The Grand Chamber of the European Court of Human Rights has held that UK legislation, which provided for title to registered land to be acquired by a squatter after 12 years’ adverse possession, does not fall foul of Article 1 (protection of property) of the First Protocol to the European Convention for the Protection of Human Rights and Fundamental Freedoms.
This decision, which represents the culmination of a long legal battle in both the UK and the ECHR, will come as a welcome relief to property practitioners. Landowners must ensure they take adequate steps to protect their land from squatters - as the law of human rights alone will not protect them. A more detailed analysis of the decision, and the background leading up to it, is below.
J.A. Pye (Oxford) Land Limited was the registered proprietor of some 23 hectares of agricultural land. Mr and Mrs Graham, who owned adjacent land, were granted a grazing licence over the company’s property. After the grazing agreement expired, the Grahams continued to occupy the property for grazing and other agricultural purposes. This continued for more than 12 years, after which the Grahams registered a caution against the company’s title on the grounds that they had obtained title by adverse possession. The company brought possession proceedings. The case went all the way to the House of Lords where it was held that the requirements for adverse possession had been made out.
The UK law
The Limitation Act 1980 provides that no action can be brought to recover land from a squatter once the squatter has been in possession for 12 years. Prior to the Land Registration Act 2002, the Limitation Act applied to both registered and unregistered land. In the case of unregistered land, the squatter acquired title automatically at the end of the 12 year period. If (as in this case) the land was registered, the Land Registration Act 1925 provided that the registered proprietor would hold legal title to the land on trust for the squatter. The law in relation to registered land is now governed by the Land Registration Act 2002, but at the time the Grahams completed their 12 years’ occupation the old rules still applied.
The human rights angle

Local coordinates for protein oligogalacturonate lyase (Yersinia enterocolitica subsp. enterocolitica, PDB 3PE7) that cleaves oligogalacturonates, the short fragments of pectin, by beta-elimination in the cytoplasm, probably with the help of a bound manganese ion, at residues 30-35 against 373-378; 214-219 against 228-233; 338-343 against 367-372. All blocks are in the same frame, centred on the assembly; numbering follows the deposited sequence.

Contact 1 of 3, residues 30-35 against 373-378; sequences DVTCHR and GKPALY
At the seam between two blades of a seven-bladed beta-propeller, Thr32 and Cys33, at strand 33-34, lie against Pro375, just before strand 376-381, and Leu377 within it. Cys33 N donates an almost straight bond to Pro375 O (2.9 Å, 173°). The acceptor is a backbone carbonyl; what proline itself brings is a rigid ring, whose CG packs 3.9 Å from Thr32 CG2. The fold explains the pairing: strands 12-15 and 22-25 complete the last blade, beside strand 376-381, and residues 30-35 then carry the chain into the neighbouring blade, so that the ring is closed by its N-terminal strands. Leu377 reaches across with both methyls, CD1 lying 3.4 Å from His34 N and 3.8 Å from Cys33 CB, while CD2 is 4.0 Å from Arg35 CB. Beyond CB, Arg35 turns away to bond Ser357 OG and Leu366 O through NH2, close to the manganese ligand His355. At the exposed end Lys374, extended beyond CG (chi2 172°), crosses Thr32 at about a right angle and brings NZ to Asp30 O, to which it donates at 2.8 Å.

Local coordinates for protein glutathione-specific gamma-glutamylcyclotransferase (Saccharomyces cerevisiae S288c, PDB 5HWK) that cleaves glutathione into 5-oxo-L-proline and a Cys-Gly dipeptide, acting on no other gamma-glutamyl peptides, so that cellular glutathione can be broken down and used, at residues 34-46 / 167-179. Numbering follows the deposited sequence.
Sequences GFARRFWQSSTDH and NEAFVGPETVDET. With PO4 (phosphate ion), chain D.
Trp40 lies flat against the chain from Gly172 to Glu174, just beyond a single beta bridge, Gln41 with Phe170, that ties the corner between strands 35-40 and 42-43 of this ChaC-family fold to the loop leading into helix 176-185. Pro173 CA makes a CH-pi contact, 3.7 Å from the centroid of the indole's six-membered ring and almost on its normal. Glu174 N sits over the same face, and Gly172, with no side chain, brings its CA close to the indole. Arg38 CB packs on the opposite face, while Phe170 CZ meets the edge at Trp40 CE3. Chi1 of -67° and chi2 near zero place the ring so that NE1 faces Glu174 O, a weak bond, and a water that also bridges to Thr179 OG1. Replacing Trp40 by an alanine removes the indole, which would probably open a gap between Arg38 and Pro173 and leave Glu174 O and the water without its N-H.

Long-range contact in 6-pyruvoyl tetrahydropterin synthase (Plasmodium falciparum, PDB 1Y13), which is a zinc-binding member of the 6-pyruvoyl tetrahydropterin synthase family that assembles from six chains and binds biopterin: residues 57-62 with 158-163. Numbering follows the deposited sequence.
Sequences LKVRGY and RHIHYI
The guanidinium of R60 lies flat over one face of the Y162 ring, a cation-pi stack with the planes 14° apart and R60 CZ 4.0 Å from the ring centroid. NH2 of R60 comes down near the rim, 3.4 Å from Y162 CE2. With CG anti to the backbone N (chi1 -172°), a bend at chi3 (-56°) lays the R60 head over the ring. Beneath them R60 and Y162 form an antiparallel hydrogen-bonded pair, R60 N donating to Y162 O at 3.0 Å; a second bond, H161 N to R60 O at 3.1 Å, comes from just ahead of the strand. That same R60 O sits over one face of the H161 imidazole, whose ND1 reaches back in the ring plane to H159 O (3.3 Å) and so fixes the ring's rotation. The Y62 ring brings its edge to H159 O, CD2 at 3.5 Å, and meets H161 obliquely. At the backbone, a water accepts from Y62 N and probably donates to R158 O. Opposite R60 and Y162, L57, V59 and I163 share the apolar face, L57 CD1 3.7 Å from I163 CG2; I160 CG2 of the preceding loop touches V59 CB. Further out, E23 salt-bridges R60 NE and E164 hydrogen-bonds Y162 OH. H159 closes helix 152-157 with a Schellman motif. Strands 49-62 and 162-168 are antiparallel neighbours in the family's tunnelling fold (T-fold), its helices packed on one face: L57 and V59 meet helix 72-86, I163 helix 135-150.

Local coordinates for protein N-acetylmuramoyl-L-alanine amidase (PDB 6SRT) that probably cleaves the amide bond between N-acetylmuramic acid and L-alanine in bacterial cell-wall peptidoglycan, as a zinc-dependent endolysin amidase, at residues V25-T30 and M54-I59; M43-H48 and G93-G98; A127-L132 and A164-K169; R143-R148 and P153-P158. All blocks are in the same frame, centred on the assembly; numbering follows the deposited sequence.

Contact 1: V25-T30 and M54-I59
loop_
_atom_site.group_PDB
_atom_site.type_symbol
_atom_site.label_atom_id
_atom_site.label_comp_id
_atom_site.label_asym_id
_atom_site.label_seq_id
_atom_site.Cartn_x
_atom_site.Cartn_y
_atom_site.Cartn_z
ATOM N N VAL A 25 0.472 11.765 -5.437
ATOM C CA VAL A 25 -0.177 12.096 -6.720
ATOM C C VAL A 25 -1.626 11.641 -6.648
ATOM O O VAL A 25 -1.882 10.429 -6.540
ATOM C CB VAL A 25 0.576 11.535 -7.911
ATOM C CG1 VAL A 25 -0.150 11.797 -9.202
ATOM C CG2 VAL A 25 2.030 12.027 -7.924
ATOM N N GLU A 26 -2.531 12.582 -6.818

The UK has been a signatory to the European Convention since its inception in 1950. In 1998 the majority of the provisions of the Convention, including Article 1, were enshrined in the Human Rights Act (which came in force in October 2000). This enabled an action to be brought on them in the UK courts.
In the Court of Appeal, the company tried to rely on Article 1, via the Human Rights Act, in order to recover the land from the Grahams. However, the Human Rights Act came into force after the company had been denied the right to recover the land, and it does not have retrospective effect. In the House of Lords the company argued that the court should nevertheless construe UK legislation in accordance with the European Convention, on the basis that the UK had long since signed up to the Convention. The House of Lords held that such a principle of construction could only apply where there was an underlying ambiguity in the domestic legislation, which it did not find was the case.
Having failed to recover the land from the Grahams, the company then took direct action against the UK government in the European Court of Human Rights under the Convention. This was not an action for recovery of the land (this had been determined by the UK courts in accordance with UK legislation), but for compensation from the government for breach of the Convention. The value of the land was in dispute, but the company was seeking to recover in the region of £10 million.
The ECHR initially held that there was a breach of Article 1, which would give rise to an entitlement to compensation under Article 41, and ordered the UK government to pay compensation to the company (the exact figure had yet to be settled). However, on appeal the Grand Chamber overturned this decision, by a majority of ten to seven.
Article 1 provides: “Every … person is entitled to the peaceful enjoyment of his possessions. No one shall be deprived of his possessions except in the public interest and subject to the conditions provided for by law… [This] shall not, however, … impair the right of a State to enforce such laws as it deems necessary to control the use of property in accordance with the general interest”.